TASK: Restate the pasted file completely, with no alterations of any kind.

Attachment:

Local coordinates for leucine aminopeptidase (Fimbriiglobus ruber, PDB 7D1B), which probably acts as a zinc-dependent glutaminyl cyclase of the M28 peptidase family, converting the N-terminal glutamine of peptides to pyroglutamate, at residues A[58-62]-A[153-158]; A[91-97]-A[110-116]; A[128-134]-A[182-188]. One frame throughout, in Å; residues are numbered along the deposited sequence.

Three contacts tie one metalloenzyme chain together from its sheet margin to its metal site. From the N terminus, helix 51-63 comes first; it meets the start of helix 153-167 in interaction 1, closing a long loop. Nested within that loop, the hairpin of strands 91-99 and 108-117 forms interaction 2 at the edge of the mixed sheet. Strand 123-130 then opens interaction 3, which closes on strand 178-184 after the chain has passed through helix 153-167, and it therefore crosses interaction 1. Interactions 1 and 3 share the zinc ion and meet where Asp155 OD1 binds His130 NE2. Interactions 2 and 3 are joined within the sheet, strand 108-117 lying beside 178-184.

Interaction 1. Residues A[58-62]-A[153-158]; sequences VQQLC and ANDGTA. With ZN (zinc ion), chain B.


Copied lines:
Local coordinates for leucine aminopeptidase (Fimbriiglobus ruber, PDB 7D1B), which probably acts as a zinc-dependent glutaminyl cyclase of the M28 peptidase family, converting the N-terminal glutamine of peptides to pyroglutamate, at residues A[58-62]-A[153-158]; A[91-97]-A[110-116]; A[128-134]-A[182-188]. One frame throughout, in Å; residues are numbered along the deposited sequence.

Three contacts tie one metalloenzyme chain together from its sheet margin to its metal site. From the N terminus, helix 51-63 comes first; it meets the start of helix 153-167 in interaction 1, closing a long loop. Nested within that loop, the hairpin of strands 91-99 and 108-117 forms interaction 2 at the edge of the mixed sheet. Strand 123-130 then opens interaction 3, which closes on strand 178-184 after the chain has passed through helix 153-167, and it therefore crosses interaction 1. Interactions 1 and 3 share the zinc ion and meet where Asp155 OD1 binds His130 NE2. Interactions 2 and 3 are joined within the sheet, strand 108-117 lying beside 178-184.

Interaction 1. Residues A[58-62]-A[153-158]; sequences VQQLC and ANDGTA. With ZN (zinc ion), chain B.